What is the navy for? Of what parts should it be composed? What principles should be followed in designing, preparing, and operating it in order to get the maximum return for the money expended? To answer these questions clearly and without technical language is the object of the book.
ve disturbed us very little. Feeling secure behind the 3,000-mile barrier of the ocean, we have lent an almost incredulous ear to the story that they tell and the menace that they bear; though the story of the influence of successful and unsuccessful wars upon the rise and fall of nations is told so harshly and so loudly that, in order not to hear it, one must tightly stop his ears.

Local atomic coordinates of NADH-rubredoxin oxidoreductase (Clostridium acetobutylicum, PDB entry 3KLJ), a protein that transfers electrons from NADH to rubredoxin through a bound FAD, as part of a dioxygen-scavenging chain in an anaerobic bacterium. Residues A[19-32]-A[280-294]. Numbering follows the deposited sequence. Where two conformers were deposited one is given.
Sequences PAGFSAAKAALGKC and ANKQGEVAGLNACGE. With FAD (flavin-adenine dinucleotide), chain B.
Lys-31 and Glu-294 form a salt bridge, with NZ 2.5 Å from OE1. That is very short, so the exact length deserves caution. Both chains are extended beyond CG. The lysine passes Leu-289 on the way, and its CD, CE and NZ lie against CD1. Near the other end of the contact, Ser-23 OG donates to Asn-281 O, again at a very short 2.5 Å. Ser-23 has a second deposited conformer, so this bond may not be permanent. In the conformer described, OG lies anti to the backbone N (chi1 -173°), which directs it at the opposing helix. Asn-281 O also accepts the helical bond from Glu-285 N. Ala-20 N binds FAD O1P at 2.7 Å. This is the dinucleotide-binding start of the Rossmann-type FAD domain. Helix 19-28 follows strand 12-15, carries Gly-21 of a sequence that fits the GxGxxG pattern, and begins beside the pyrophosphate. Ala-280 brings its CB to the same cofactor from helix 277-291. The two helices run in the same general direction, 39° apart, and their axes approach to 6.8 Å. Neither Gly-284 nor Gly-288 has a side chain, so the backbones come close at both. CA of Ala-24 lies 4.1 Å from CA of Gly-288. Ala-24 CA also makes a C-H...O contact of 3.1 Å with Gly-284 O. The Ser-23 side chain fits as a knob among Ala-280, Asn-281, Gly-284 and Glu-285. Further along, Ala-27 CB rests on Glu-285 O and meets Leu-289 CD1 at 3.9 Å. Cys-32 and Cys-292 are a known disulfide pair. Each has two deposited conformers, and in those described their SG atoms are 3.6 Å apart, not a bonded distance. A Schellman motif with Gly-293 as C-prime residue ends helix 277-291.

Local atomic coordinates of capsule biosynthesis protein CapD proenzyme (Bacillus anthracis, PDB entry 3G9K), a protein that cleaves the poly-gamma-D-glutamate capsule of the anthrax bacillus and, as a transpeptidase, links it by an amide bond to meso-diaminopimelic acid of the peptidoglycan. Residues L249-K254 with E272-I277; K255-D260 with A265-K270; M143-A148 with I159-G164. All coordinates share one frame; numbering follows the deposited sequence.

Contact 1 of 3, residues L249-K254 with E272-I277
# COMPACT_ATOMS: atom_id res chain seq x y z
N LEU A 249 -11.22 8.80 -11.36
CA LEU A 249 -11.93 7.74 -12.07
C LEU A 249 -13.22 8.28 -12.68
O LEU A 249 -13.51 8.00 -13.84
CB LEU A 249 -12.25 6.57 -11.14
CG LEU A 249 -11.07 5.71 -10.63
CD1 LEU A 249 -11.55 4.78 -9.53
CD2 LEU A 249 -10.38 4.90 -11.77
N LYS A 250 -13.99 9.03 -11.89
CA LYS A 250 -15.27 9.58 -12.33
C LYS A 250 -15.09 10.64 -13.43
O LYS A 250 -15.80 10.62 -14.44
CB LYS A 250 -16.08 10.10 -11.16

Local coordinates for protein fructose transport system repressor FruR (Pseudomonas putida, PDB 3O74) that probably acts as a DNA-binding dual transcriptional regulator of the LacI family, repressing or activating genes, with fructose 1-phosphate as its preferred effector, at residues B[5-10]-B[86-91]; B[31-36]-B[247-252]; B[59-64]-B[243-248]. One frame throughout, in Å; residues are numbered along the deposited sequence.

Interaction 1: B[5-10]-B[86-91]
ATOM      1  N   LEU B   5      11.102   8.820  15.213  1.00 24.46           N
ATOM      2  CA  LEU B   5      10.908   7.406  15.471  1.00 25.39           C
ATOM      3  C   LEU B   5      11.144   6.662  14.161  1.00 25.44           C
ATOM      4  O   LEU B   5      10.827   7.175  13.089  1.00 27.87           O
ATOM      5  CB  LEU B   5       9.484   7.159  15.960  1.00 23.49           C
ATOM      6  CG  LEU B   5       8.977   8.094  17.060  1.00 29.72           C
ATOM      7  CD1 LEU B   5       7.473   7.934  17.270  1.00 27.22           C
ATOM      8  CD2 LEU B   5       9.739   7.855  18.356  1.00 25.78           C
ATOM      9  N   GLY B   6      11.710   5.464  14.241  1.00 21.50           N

That war has not been the only factor, however, in the longevity of nations is obviously true; and it is also true that nations which have developed the warlike arts alone have never even approximated greatness. In all complex matters, in all processes of nature and human nature, many elements are present, and many factors combine to produce a given result. Man is a very complex individual, and the more highly he is developed the more complex he becomes. A savage is mainly an animal; but the civilized and highly educated man is an animal on whose elemental nature have been superposed very highly organized mental, moral, and spi